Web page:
A federal appeals court on Tuesday told a federal judge to reconsider whether the fair use doctrine allows a nonprofit to post technical standards created by private industry groups that are later referenced in government regulations.
The U.S. Court of Appeals for the D.C. Circuit vacated injunctions that had prevented Public.Resource.org, known as PRO, from publishing copyrighted best-practice standards developed by six organizations.
PRO had purchased copies of the technical standards that had been incorporated into laws, scanned them into digital files, and posted them online. Its founder, public domain advocate Carl Malamud, tweeted this about the appellate decision: “I bought the law, and the law won.”
The appeals court ruled in a combined appeal of two lawsuits. A federal judge had ruled the standards organizations held valid and enforceable copyrights, and PRO failed to create a triable issue of fact on whether its publication of the materials constituted fair use.
On appeal, PRO argued incorporation of the standards by reference make the works a part of the law, and the law can never be copyrighted. PRO asserted that allowing private ownership of the law is inconsistent with the First Amendment principle that citizens should be able to freely discuss the law and a due process notion that citizens must have free access to the law.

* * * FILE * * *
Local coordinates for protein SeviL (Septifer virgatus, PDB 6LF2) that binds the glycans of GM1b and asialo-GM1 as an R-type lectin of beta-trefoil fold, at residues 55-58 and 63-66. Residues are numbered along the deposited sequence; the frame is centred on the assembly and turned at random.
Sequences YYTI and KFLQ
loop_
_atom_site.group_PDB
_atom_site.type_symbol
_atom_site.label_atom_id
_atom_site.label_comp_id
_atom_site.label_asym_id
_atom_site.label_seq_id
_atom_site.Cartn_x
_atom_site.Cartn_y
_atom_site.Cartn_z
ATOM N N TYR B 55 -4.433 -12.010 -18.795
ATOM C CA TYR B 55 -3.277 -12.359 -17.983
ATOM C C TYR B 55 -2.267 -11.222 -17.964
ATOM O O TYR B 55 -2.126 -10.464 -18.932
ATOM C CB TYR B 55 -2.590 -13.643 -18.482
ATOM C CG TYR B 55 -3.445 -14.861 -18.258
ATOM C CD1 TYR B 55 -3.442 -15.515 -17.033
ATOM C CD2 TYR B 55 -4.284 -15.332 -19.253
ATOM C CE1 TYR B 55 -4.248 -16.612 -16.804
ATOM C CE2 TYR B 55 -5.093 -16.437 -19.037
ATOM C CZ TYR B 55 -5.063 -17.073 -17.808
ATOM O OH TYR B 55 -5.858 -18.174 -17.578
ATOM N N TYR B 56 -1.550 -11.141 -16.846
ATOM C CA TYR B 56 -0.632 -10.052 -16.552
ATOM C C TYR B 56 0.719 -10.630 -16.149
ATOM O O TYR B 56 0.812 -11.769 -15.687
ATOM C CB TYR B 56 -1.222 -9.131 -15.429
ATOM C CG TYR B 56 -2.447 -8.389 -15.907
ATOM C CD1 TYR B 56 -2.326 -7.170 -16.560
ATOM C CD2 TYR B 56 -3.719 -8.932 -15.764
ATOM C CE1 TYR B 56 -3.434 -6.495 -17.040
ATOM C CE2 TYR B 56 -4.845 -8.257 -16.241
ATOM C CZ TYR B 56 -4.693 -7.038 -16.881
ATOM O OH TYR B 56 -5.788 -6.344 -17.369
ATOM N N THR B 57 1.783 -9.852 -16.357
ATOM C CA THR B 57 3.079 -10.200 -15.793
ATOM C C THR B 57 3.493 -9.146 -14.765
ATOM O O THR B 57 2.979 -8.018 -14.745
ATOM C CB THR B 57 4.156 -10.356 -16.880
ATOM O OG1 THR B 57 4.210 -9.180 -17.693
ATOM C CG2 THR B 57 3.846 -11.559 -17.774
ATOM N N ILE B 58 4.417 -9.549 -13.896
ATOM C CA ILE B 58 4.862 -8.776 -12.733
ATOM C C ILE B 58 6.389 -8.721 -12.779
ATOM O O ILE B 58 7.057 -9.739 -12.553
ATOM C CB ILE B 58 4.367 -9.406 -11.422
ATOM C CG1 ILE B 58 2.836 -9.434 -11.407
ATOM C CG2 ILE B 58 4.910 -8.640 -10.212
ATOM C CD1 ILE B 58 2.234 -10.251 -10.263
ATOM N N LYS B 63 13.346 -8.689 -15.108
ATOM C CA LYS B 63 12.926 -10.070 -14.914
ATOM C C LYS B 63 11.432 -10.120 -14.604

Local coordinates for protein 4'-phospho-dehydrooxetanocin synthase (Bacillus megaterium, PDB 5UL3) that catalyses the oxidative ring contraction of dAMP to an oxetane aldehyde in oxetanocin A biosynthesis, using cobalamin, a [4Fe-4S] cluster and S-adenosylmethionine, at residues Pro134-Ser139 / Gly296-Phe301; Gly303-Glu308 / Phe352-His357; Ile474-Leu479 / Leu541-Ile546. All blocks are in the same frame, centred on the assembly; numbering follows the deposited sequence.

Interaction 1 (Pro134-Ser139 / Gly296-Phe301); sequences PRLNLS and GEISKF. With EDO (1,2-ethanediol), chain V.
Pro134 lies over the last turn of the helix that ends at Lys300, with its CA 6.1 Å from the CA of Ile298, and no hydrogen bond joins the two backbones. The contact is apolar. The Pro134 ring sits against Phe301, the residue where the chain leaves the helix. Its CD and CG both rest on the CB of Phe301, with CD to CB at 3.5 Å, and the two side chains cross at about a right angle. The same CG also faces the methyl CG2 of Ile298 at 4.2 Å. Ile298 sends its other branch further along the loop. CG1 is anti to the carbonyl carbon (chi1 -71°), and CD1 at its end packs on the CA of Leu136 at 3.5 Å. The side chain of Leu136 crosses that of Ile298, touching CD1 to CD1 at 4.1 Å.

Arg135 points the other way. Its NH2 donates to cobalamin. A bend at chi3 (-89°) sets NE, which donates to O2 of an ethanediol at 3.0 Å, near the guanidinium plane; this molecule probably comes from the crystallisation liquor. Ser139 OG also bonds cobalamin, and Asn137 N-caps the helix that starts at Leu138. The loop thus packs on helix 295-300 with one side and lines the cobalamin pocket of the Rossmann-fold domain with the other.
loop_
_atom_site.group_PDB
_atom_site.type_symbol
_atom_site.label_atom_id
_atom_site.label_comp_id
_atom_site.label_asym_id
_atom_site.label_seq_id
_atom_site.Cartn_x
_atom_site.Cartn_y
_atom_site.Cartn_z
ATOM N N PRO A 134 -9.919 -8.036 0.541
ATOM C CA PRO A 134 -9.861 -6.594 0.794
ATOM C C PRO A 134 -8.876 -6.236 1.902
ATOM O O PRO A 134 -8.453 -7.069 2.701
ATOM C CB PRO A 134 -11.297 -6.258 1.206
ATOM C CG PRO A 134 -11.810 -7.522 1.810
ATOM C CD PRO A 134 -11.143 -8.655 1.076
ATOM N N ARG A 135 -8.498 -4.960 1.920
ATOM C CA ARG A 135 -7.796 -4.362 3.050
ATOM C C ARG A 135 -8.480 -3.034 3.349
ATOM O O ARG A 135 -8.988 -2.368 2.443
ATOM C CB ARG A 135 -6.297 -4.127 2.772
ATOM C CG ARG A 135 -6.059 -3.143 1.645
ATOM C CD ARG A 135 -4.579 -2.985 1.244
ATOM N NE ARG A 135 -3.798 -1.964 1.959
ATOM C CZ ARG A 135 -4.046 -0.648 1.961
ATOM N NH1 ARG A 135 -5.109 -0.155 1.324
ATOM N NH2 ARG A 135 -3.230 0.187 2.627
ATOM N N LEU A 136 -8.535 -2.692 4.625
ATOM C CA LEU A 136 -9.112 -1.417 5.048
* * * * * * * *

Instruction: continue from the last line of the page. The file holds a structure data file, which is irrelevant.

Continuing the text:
PRO also argued that, even if the standards remain copyrighted, its copying qualifies as a fair use because it facilitates public discussion about the law.
The appeals court said PRO “raises a serious constitutional concern,” but it is better to first address the fair use issue. The district court had concluded PRO distributed the standards to undermine the organizations’ ability to raise revenue. According to the appeals court, the record does not support that blanket conclusion.
“Rather, by all accounts, PRO distributed these standards for the purpose of educating the public about the specifics of governing law,” the court said in an opinion by Judge David Tatel.
In addition, Tatel said, the district court failed to account for the variation among the standards at issue and consider the legal status of each incorporated work.
In a concurrence, Judge Gregory Katsas strongly supported PRO. “As a matter of common-sense, this cannot be right: access to the law cannot be conditioned on the consent of a private party, just as it cannot be conditioned on the ability to read fine print posted on high walls,” he wrote, referencing a book about the Roman emperor Caligula.
PRO was represented by the Electronic Frontier Foundation, the law firm of Fenwick & West, and attorney David Halperin. An EFF press release is here. How Appealing links to stories by the Register and Law360.
— Carl Malamud (@carlmalamud) July 17, 2018
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